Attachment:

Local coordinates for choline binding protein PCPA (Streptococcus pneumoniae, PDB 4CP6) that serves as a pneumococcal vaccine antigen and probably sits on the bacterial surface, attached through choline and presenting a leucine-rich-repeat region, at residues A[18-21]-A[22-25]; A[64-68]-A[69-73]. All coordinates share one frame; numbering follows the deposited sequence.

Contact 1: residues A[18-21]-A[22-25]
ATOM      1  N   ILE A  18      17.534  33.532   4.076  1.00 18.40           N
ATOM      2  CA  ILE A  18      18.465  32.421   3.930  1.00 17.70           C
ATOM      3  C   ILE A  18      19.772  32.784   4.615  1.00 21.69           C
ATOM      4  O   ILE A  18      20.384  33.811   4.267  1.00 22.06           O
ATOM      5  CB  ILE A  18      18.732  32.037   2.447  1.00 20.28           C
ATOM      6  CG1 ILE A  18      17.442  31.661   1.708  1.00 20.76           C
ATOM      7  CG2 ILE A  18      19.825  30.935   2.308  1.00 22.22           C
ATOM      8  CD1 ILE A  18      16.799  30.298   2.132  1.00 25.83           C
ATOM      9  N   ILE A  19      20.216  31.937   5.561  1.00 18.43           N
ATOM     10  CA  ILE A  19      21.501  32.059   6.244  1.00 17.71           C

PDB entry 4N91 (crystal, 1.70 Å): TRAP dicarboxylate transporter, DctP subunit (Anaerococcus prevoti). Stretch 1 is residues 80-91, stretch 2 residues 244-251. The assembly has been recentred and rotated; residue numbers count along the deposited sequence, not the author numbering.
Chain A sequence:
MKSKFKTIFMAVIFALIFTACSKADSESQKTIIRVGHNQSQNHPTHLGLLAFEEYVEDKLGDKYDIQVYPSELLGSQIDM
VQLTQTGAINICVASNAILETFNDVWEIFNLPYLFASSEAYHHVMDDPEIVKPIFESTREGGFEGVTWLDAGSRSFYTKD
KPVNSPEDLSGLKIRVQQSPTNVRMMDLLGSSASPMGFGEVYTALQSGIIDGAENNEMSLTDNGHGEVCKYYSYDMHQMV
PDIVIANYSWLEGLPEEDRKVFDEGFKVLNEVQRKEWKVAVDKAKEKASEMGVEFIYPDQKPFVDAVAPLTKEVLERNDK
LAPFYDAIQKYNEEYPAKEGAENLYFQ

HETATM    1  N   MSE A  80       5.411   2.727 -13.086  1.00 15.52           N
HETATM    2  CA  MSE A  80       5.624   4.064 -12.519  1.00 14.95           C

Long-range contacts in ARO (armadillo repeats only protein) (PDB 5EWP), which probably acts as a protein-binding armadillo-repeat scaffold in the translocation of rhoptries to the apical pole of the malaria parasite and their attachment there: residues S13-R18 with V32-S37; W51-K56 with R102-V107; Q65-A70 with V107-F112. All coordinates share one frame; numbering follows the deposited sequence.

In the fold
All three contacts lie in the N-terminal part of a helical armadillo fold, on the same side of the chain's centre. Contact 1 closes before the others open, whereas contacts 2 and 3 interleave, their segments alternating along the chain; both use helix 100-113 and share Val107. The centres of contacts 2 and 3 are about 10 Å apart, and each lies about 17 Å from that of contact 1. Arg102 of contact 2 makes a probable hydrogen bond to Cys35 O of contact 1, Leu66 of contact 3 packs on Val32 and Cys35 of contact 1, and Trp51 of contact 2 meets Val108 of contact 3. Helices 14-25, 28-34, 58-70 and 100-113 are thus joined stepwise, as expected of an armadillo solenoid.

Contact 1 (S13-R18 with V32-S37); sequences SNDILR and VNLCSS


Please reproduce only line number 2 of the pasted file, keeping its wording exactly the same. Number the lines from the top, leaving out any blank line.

Contact 1: residues A[18-21]-A[22-25]